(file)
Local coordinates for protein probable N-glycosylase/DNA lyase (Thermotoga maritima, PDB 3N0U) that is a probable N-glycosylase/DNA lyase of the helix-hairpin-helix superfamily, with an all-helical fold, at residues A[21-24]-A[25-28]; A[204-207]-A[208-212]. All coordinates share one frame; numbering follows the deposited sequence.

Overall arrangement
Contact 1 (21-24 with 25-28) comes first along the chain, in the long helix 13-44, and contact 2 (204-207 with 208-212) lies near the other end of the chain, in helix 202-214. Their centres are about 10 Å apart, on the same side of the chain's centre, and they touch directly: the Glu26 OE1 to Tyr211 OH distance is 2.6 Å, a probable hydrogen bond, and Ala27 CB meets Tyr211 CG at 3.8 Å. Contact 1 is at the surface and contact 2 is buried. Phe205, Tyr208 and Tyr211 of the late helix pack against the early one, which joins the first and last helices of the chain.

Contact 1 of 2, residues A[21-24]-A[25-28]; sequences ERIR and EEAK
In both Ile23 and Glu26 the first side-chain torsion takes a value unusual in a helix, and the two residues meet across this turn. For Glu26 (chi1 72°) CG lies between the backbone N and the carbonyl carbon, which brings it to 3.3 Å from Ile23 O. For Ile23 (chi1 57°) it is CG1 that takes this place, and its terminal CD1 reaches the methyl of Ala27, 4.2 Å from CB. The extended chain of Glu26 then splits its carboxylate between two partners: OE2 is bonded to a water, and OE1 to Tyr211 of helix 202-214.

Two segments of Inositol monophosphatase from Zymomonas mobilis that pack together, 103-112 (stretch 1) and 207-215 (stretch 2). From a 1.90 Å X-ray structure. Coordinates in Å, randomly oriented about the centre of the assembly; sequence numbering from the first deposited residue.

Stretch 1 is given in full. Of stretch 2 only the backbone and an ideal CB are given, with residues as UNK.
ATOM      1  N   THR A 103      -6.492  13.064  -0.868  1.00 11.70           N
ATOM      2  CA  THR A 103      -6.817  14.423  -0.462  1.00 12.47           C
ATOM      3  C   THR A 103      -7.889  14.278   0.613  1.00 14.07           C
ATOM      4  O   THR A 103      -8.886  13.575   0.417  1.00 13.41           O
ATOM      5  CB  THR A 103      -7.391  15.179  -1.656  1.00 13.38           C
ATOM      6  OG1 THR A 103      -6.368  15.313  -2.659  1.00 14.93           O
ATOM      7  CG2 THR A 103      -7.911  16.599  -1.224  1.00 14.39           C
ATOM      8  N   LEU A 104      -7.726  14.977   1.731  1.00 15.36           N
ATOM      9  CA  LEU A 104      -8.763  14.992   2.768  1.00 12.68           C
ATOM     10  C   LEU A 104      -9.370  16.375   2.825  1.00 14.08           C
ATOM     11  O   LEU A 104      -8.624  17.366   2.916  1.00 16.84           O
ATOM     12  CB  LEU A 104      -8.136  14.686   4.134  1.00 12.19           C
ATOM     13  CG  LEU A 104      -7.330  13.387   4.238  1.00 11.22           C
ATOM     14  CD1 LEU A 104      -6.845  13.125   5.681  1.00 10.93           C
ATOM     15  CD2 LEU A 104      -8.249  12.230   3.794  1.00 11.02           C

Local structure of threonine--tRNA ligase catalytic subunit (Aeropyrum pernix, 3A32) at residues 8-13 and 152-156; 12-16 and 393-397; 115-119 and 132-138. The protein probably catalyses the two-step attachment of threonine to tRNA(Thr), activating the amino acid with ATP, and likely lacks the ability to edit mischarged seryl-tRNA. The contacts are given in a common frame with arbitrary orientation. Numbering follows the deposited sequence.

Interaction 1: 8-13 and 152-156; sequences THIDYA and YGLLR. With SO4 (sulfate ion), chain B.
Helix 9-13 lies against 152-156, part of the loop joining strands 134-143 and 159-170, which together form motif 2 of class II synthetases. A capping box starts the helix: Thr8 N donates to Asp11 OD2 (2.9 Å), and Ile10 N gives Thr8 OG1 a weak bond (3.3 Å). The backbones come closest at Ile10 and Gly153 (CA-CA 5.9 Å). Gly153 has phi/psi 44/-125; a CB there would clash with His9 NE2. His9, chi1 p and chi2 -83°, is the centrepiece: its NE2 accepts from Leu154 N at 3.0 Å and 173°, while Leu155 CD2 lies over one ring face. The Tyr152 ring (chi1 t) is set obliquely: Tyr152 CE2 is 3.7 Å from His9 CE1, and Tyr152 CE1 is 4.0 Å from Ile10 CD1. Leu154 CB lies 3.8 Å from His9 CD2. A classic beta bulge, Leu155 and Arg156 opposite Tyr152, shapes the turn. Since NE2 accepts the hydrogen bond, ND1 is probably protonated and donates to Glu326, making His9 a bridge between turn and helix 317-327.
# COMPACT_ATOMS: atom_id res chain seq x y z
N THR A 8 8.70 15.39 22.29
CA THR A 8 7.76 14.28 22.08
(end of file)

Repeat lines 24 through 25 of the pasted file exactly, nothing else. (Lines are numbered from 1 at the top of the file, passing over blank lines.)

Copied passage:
Interaction 1: 8-13 and 152-156; sequences THIDYA and YGLLR. With SO4 (sulfate ion), chain B.
Helix 9-13 lies against 152-156, part of the loop joining strands 134-143 and 159-170, which together form motif 2 of class II synthetases. A capping box starts the helix: Thr8 N donates to Asp11 OD2 (2.9 Å), and Ile10 N gives Thr8 OG1 a weak bond (3.3 Å). The backbones come closest at Ile10 and Gly153 (CA-CA 5.9 Å). Gly153 has phi/psi 44/-125; a CB there would clash with His9 NE2. His9, chi1 p and chi2 -83°, is the centrepiece: its NE2 accepts from Leu154 N at 3.0 Å and 173°, while Leu155 CD2 lies over one ring face. The Tyr152 ring (chi1 t) is set obliquely: Tyr152 CE2 is 3.7 Å from His9 CE1, and Tyr152 CE1 is 4.0 Å from Ile10 CD1. Leu154 CB lies 3.8 Å from His9 CD2. A classic beta bulge, Leu155 and Arg156 opposite Tyr152, shapes the turn. Since NE2 accepts the hydrogen bond, ND1 is probably protonated and donates to Glu326, making His9 a bridge between turn and helix 317-327.